Updating and improving the state’s energy policy for the utilities the ACC regulates could address two looming issues: COVID-19 job losses and the pollution that leads to climate change in Arizona.
Maricopa County has requested refrigerated trucks because a hospital system ran out of morgue space for people who died from COVID-19 complications, according to Phoenix Mayor Kate Gallego.
Amid what continues to be one of the worst COVID-19 outbreaks in the country, Gov. Doug Ducey announced that he’s limiting in-person dining at restaurants in Arizona but not shutting it down entirely, resisting calls for stricter measures despite his own acknowledgement that increased economic activity correlates with the spread of the virus.
More than 81,000 emergency loans worth as much as $13 billion were made to Arizona small businesses under the Paycheck Protection Program aimed at saving a reported 680,000 jobs, according to data released July 7 by the U.S. Small Business Administration.
Arizona may have hit a plateau in its daily number of new COVID-19 cases, but not necessarily in a good way, according to the head of Arizona State University's Biodesign Institute, which is closing tracking data on the state’s coronavirus crisis.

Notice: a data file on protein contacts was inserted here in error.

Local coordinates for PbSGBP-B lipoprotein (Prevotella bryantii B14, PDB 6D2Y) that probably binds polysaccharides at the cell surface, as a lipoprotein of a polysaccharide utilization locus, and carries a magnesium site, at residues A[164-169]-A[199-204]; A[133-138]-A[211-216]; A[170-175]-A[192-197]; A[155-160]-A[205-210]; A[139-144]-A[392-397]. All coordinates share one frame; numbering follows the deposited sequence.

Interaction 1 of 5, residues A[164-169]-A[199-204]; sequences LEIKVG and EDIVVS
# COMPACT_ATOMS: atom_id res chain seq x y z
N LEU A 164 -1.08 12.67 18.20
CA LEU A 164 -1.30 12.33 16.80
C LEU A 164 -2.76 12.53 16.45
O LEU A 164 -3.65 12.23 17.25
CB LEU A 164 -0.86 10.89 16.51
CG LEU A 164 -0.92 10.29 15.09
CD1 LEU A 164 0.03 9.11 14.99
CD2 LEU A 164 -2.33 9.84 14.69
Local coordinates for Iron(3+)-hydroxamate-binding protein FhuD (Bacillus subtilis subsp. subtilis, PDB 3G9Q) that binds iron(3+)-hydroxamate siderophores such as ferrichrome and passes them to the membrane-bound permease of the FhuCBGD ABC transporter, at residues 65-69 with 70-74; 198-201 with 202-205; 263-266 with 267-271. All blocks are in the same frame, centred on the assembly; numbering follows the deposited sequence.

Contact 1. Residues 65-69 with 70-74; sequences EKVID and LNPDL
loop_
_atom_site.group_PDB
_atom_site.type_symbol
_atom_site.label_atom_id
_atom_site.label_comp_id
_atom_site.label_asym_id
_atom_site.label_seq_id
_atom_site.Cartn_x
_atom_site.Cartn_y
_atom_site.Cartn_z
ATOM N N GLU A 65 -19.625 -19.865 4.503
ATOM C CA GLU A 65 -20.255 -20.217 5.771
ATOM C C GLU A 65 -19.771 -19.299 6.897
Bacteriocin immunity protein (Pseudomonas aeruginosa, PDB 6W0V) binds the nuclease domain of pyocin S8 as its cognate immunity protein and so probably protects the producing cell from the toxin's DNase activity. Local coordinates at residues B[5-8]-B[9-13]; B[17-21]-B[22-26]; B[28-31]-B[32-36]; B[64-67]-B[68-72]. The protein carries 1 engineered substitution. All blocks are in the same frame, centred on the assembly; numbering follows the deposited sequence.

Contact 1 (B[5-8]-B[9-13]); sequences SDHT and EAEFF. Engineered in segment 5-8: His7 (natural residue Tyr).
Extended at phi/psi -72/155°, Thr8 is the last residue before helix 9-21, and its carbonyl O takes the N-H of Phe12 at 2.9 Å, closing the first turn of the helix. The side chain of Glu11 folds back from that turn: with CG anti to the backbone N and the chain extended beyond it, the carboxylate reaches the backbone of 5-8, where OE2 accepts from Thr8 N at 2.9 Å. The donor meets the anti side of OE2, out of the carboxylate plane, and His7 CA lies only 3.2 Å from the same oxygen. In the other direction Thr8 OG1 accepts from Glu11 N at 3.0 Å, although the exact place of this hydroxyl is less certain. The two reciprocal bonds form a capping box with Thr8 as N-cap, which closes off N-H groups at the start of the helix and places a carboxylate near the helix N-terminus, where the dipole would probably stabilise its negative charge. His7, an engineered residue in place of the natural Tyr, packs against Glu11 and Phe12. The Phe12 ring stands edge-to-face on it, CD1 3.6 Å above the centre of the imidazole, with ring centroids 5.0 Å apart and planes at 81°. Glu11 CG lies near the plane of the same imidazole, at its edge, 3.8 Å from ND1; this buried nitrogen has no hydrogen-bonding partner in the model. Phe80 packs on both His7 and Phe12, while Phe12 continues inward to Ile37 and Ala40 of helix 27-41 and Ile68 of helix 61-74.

As COVID-19 infection rates and hospitalizations continue to reach record levels in Arizona, some advocates worry that children in detention and rehabilitation centers are at risk and in the blind spot of public health agencies that are grappling with a furious spread of the illness in the broader community.
During the COVID-19 pandemic, CDC guidelines recommend social distancing, hand washing and remaining at home whenever possible. But for most people experiencing homelessness, such recommendations are impossible to follow.
Arizona’s failure to contain COVID-19 means the state has the dubious distinction of being the first in the nation’s history to activate crisis standards of care for hospitals, according to a top administrator at the state’s largest hospital system.
Even with the start of the new school year pushed back to mid-August, with the possibility that it could be delayed further, some education officials are skeptical that the COVID-19 crisis will have abated enough for students to safely return to campus and want Gov. Doug Ducey to allow for more online learning to start the academic year.